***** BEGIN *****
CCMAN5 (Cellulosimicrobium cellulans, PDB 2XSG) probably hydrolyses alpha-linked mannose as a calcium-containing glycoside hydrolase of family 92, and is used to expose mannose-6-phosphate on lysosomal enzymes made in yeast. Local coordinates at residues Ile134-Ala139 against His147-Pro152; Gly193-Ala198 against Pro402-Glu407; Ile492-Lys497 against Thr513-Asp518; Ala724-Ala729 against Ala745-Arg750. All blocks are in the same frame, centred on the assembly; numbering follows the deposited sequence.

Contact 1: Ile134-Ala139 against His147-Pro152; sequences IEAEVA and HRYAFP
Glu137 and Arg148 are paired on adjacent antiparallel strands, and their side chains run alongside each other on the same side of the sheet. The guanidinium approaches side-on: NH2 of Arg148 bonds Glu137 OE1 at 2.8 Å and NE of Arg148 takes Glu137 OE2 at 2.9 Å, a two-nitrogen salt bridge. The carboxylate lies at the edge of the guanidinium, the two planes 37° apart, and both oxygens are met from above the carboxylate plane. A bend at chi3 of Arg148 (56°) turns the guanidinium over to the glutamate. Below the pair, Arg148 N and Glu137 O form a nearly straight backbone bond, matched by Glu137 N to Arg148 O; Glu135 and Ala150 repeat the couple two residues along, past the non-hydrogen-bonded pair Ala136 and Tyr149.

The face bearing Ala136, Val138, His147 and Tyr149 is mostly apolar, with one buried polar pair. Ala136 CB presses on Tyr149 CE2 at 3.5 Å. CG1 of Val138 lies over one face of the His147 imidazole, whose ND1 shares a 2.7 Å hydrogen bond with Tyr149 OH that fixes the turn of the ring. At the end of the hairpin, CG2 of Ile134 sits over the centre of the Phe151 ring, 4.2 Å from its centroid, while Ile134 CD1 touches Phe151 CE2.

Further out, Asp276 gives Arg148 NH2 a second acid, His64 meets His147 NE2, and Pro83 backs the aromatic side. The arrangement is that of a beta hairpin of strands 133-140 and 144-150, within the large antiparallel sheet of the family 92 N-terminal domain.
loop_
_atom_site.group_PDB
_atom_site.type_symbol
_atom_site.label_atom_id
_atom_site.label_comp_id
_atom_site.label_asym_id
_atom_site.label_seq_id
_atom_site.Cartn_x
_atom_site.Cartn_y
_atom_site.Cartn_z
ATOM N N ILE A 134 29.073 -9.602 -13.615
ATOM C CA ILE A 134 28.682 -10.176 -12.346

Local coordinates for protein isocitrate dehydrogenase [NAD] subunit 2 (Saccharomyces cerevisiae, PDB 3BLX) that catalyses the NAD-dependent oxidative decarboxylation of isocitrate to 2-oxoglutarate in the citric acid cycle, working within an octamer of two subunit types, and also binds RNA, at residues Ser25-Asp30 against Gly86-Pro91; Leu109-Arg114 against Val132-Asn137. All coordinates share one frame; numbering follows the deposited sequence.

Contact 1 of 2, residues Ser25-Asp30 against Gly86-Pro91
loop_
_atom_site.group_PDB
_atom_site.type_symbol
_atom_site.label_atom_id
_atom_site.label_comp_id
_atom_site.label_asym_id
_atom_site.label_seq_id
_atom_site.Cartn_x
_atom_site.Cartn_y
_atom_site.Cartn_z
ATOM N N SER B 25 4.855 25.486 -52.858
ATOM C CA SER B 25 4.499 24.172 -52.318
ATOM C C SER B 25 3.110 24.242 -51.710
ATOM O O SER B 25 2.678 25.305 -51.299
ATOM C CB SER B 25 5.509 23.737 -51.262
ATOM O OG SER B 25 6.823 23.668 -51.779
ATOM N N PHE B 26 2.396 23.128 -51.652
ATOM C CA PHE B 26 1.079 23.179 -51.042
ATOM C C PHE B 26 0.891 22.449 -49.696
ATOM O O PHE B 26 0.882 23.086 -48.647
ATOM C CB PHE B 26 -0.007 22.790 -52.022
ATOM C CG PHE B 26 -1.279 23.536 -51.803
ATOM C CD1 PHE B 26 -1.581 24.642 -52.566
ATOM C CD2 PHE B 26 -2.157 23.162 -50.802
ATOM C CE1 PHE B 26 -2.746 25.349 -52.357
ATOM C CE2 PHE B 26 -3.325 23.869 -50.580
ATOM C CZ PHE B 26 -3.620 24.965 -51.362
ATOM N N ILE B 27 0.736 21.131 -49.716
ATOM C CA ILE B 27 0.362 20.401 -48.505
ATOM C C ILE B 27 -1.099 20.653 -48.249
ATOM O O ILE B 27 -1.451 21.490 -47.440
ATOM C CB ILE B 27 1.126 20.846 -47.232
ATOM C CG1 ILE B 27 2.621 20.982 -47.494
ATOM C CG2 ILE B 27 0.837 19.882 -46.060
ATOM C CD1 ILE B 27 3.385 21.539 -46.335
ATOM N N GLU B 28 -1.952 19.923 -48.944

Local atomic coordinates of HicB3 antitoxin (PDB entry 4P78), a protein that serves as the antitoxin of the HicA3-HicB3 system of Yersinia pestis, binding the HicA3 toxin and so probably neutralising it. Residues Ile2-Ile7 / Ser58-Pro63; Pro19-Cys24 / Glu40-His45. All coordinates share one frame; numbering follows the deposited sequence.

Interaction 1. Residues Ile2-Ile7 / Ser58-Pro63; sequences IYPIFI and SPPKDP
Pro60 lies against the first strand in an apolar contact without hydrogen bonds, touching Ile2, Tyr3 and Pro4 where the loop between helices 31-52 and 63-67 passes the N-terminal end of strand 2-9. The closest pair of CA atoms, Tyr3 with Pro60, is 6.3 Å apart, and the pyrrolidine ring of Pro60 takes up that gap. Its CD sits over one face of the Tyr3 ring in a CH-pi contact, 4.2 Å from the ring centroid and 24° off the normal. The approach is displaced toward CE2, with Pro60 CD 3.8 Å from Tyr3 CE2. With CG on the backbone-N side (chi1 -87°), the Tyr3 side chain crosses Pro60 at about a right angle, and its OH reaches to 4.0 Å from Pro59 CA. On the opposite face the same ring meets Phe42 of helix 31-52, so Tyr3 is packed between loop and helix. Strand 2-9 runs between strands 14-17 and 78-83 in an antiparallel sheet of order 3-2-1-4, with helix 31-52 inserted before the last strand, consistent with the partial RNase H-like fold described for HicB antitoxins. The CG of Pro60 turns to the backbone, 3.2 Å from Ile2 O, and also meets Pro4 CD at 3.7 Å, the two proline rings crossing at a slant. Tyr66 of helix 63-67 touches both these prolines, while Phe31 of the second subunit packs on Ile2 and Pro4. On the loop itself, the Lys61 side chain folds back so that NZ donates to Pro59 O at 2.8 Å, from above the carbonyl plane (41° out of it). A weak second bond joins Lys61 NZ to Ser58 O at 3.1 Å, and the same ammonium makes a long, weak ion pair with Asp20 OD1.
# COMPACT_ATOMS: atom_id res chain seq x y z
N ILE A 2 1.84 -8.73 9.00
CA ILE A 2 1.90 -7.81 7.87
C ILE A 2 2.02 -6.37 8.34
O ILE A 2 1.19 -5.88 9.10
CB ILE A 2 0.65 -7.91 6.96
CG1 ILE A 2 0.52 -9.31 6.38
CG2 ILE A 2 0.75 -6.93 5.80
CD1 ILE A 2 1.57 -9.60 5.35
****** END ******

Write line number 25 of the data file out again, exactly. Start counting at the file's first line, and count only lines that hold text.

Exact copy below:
_atom_site.label_asym_id